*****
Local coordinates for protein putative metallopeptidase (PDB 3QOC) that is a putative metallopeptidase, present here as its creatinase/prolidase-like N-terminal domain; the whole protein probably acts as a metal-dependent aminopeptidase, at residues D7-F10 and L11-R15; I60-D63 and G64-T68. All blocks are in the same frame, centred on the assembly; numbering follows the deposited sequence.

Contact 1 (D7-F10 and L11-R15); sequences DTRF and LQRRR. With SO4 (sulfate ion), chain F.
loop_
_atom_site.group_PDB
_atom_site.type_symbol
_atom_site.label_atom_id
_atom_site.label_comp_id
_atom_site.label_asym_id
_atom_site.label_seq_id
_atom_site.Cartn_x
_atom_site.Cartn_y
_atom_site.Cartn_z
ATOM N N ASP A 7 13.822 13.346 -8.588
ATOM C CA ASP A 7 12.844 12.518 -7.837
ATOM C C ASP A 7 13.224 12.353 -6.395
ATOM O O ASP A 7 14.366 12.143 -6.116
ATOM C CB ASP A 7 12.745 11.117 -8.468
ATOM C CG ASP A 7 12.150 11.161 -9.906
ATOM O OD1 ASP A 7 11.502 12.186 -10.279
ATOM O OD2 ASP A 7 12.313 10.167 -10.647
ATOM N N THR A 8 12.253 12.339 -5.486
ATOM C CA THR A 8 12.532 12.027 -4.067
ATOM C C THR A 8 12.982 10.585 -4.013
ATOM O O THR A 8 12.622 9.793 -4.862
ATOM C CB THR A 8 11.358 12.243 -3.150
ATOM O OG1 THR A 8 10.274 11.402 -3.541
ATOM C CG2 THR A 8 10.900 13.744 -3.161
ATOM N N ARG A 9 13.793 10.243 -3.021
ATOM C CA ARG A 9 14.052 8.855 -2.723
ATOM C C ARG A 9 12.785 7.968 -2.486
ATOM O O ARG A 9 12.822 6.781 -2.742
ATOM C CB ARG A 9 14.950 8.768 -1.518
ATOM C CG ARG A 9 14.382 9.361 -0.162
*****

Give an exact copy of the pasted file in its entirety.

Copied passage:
Local coordinates for protein putative metallopeptidase (PDB 3QOC) that is a putative metallopeptidase, present here as its creatinase/prolidase-like N-terminal domain; the whole protein probably acts as a metal-dependent aminopeptidase, at residues D7-F10 and L11-R15; I60-D63 and G64-T68. All blocks are in the same frame, centred on the assembly; numbering follows the deposited sequence.

Contact 1 (D7-F10 and L11-R15); sequences DTRF and LQRRR. With SO4 (sulfate ion), chain F.
loop_
_atom_site.group_PDB
_atom_site.type_symbol
_atom_site.label_atom_id
_atom_site.label_comp_id
_atom_site.label_asym_id
_atom_site.label_seq_id
_atom_site.Cartn_x
_atom_site.Cartn_y
_atom_site.Cartn_z
ATOM N N ASP A 7 13.822 13.346 -8.588
ATOM C CA ASP A 7 12.844 12.518 -7.837
ATOM C C ASP A 7 13.224 12.353 -6.395
ATOM O O ASP A 7 14.366 12.143 -6.116
ATOM C CB ASP A 7 12.745 11.117 -8.468
ATOM C CG ASP A 7 12.150 11.161 -9.906
ATOM O OD1 ASP A 7 11.502 12.186 -10.279
ATOM O OD2 ASP A 7 12.313 10.167 -10.647
ATOM N N THR A 8 12.253 12.339 -5.486
ATOM C CA THR A 8 12.532 12.027 -4.067
ATOM C C THR A 8 12.982 10.585 -4.013
ATOM O O THR A 8 12.622 9.793 -4.862
ATOM C CB THR A 8 11.358 12.243 -3.150
ATOM O OG1 THR A 8 10.274 11.402 -3.541
ATOM C CG2 THR A 8 10.900 13.744 -3.161
ATOM N N ARG A 9 13.793 10.243 -3.021
ATOM C CA ARG A 9 14.052 8.855 -2.723
ATOM C C ARG A 9 12.785 7.968 -2.486
ATOM O O ARG A 9 12.822 6.781 -2.742
ATOM C CB ARG A 9 14.950 8.768 -1.518
ATOM C CG ARG A 9 14.382 9.361 -0.162